Nearly 8,000 Arab Bedouins in northern Israel are claiming kinship with US president-elect Barack Obama. (Reuters)
Islam Online News:
CAIRO — Already having relatives extending from Hawaii to Kenya, nearly 8,000 Arab Bedouins in northern Israel are also claiming kinship with America's new president-elect, Barack Obama.
"We knew about it years ago but we were afraid to talk about it because we didn't want to influence the election," Arab Bedouin elder Abdul Rahman Sheikh Abdullah told The Times on Thursday, November 13.
"We wrote a letter to him explaining the family connection."
Abdullah, from the village of Bir al-Maksour in Galilee region, says his 95-year-old mother first noticed that Obama looked like one of the African migrant workers in the British-mandated Palestine in 1930s.
One of those migrants, who sometimes used to marry local Bedouin girls, was a relative of Obama's Kenyan grandmother, says Abdullah. Abdullah says he has papers and pictures supporting his claim, but would not divulge them until Obama is in the White House. "We want to send a delegation to congratulate him, and we know we'll get an answer soon."
Obama was elected America's first black president last week after crushing his Republican rival John McCain.
Born in Hawaii, the Illinois senator is the son of a Muslim-turned-atheist Kenyan father and a white American mother.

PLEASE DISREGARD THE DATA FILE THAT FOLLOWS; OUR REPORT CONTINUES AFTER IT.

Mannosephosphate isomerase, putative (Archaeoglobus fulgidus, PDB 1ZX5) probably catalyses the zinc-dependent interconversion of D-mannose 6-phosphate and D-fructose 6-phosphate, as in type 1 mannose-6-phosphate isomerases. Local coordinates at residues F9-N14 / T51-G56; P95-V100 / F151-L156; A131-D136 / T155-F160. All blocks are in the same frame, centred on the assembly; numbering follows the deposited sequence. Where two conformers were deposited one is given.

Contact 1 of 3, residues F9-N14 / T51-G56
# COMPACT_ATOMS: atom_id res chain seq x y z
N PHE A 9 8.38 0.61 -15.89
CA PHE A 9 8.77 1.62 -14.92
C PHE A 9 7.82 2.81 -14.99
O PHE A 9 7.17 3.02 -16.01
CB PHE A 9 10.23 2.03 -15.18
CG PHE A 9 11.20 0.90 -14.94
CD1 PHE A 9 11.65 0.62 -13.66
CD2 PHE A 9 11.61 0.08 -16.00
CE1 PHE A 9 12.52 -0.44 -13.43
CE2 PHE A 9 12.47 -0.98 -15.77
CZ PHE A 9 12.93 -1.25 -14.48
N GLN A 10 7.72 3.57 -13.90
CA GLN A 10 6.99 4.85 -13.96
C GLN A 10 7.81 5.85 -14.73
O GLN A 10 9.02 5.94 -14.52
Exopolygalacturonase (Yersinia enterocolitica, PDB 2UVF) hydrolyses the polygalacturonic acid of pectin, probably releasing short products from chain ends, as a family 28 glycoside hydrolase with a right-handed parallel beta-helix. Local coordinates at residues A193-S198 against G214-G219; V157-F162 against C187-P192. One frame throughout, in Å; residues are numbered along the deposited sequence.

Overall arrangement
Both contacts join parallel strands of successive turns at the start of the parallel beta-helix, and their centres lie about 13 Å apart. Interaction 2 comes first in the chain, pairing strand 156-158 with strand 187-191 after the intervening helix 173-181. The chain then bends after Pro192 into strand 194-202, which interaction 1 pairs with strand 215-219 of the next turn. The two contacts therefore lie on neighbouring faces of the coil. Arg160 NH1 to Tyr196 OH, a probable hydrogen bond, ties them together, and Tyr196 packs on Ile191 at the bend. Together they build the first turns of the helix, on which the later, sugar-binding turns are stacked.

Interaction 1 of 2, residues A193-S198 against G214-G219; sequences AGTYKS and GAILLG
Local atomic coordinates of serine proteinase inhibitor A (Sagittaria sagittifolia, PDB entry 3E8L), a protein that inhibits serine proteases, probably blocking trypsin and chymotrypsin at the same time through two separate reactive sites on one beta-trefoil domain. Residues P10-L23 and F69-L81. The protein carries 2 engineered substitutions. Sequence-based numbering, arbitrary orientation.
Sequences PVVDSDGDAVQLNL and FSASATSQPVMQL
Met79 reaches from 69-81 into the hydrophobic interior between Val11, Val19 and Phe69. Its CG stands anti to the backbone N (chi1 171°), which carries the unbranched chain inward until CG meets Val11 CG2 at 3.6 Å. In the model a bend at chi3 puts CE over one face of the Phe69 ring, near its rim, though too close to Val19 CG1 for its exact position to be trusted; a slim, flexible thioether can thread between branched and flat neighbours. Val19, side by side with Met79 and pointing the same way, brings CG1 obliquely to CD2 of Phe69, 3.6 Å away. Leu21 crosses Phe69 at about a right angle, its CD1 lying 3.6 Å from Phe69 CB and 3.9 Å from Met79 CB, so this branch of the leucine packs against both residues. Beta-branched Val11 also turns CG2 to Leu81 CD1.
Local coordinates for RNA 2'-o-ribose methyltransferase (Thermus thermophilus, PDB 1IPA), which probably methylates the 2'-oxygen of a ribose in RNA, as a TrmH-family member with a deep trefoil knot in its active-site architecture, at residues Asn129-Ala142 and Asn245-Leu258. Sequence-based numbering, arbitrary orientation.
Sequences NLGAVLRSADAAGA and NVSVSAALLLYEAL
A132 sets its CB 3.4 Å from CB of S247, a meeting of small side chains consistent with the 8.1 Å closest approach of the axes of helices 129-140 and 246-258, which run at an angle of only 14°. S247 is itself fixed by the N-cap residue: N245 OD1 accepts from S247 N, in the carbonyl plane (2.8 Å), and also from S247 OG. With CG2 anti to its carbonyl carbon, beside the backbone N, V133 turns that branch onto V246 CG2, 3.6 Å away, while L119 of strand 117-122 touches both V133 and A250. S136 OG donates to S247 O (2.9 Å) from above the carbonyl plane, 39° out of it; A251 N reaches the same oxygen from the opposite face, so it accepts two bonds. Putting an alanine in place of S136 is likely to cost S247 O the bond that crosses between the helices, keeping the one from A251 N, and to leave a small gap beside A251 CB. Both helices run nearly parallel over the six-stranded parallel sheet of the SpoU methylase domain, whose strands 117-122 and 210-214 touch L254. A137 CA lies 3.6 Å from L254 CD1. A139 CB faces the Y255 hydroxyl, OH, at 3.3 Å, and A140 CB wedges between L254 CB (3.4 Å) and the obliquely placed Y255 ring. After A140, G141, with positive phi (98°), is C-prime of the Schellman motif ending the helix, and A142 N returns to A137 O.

He lived from ages 6 to 10 in Indonesia with his mother and Muslim stepfather. Bedouins are traditionally pastoral semi-nomadic Arab tribes indigenous to the Negev region.
Bedouins have been distributing sweets and dishes of baklava and pastries in celebration of Obama's election win.
"We knew he'd win," Abdullah said, constantly interrupted by a barrage of phone calls from well-wishers. "We have always been a lucky family.
Two baby boys born into Abdullah's large clan have been named Obama. Congratulators have been also flocking to Abdullah's region to pay their respects to the "Bedouin Obama".
"Everyone is talking about [Sheikh Abdullah's ties to Mr Obama] . . . They believe it," said Sheikh Issam al-Khalil from the occupied southern Lebanese town of Ghajar.
"The sheikhs from all the villages are talking about it. There's a whole delegation of Druze leaders coming from the Golan Heights to congratulate him."
Many Bedouins hope that their "relative" Obama will solve their problems. "We hope to God that Obama will solve the problem of Ghajar," said Khalil. Abdullah, the Bedouin elder, is also hopeful.
"We hope he'll end all wars and intervene here to solve our problems in Israel. The Bedouin are the people who suffer the most here."